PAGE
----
Event Title

“Urban Provincianos”: La Música Chicha and Cultural Identity in 1970s and 1980s Lima, Perú

Location

King Building 321

Start Date

4-28-2017 4:30 PM

End Date

4-28-2017 5:50 PM

Abtract

Can music help a community define its identity? “La música chicha”, a genre of Peruvian music that arose in the ‘70s, began when migrants to Lima fused melodies from their highland communities with the Colombian cumbia rhythm. Researching in Lima, I examined print sources, conducted interviews with musicians and academics, and attended concerts. I also analyzed song lyrics and public performances as two manifestations of cultural expression in Lima’s working-class barrios. I conclude that Chicha helped unite many around their shared identity as impoverished, working-class, migrant campesinxs now living together in a large city. Chicha is an excellent case study of what Pablo Vila calls the "[importance of] popular music in the process of identity construction [in Latin America]."

Keywords:

Latin America, Peru, music, ethnomusicology, culture, Spanish

Notes

Session III, Panel 14 - Art | Identity
Moderator: Jennifer Fraser, Associate Professor of Ethnomusicology

Major

Latin American Studies

Award

Selch Fellowship for the Study of American Culture

Advisor(s)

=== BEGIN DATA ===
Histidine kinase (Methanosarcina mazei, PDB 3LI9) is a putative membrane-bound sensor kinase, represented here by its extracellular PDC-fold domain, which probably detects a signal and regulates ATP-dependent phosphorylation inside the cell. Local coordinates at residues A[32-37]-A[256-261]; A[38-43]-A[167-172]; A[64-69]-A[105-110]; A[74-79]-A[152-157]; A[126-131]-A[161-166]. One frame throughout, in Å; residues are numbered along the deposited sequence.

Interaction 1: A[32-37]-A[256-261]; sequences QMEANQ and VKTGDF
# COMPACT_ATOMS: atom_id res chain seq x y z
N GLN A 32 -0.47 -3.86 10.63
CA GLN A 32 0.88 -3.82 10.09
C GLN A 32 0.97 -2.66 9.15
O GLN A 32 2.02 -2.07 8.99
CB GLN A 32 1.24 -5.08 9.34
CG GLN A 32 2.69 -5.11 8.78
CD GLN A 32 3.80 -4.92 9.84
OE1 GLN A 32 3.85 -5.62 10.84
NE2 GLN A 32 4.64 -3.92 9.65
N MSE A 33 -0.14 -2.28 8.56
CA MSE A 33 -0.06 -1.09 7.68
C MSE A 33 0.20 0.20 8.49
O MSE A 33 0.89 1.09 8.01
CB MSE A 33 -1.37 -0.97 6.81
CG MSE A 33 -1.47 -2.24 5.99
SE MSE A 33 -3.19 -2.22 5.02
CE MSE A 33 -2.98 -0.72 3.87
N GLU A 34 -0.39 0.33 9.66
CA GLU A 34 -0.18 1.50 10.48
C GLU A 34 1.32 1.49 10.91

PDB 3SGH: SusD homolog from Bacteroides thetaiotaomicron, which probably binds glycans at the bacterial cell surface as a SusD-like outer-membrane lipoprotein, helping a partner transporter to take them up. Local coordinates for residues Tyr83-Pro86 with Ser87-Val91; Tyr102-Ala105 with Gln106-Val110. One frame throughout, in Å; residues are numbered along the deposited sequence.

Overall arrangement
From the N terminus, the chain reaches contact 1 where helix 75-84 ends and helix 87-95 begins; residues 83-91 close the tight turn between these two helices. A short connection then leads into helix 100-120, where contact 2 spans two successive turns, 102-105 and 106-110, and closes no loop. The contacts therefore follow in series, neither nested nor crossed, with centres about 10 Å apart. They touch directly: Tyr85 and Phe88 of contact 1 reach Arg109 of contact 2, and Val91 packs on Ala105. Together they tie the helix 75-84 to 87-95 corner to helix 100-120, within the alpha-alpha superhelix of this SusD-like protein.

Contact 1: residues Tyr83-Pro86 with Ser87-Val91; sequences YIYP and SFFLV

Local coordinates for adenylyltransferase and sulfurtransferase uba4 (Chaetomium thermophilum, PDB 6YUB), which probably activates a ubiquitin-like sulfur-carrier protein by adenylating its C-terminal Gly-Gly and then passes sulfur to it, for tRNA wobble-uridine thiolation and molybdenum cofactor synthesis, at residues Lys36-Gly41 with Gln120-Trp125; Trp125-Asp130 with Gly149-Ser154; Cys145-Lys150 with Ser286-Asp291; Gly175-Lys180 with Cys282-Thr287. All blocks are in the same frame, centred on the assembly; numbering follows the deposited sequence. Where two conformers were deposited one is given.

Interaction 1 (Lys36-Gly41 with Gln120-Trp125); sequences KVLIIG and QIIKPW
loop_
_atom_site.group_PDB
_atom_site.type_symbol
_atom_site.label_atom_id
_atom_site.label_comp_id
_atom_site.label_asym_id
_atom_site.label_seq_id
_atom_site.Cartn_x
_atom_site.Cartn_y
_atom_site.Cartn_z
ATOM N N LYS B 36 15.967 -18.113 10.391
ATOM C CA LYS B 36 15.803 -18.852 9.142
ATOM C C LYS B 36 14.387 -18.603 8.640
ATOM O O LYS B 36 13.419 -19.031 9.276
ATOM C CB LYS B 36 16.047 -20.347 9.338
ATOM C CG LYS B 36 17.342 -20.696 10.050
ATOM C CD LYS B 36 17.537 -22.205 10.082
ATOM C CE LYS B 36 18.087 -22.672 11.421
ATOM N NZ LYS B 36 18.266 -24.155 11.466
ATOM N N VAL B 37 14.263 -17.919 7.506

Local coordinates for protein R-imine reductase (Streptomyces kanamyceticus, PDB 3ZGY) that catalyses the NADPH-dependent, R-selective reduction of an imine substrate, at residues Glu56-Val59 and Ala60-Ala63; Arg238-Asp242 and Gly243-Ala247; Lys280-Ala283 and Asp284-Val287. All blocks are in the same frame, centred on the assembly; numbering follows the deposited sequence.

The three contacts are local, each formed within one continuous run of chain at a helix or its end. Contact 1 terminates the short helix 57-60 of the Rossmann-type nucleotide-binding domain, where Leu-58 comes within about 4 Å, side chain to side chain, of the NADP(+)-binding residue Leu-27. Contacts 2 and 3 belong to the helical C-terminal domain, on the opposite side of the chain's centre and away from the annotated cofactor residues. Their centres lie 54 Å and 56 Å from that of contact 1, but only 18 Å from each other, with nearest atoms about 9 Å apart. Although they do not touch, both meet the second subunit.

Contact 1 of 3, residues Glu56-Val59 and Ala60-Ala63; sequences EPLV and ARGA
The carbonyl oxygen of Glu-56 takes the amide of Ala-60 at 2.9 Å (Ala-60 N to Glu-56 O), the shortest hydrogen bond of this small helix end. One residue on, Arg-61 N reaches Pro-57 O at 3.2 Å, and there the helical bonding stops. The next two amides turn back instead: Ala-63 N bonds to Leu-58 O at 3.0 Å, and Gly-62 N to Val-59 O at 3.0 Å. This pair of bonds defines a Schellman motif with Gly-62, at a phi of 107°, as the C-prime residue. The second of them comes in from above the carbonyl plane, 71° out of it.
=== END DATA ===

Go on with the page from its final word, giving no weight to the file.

Claire Solomon, Hispanic Studies

Project Mentor(s)

Kristina Mani , Politics
Claire Solomon, Hispanic Studies; Comparative Literature
James O'Leary, Musicology

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Apr 28th, 4:30 PM Apr 28th, 5:50 PM

“Urban Provincianos”: La Música Chicha and Cultural Identity in 1970s and 1980s Lima, Perú

King Building 321

Can music help a community define its identity? “La música chicha”, a genre of Peruvian music that arose in the ‘70s, began when migrants to Lima fused melodies from their highland communities with the Colombian cumbia rhythm. Researching in Lima, I examined print sources, conducted interviews with musicians and academics, and attended concerts. I also analyzed song lyrics and public performances as two manifestations of cultural expression in Lima’s working-class barrios. I conclude that Chicha helped unite many around their shared identity as impoverished, working-class, migrant campesinxs now living together in a large city. Chicha is an excellent case study of what Pablo Vila calls the "[importance of] popular music in the process of identity construction [in Latin America]."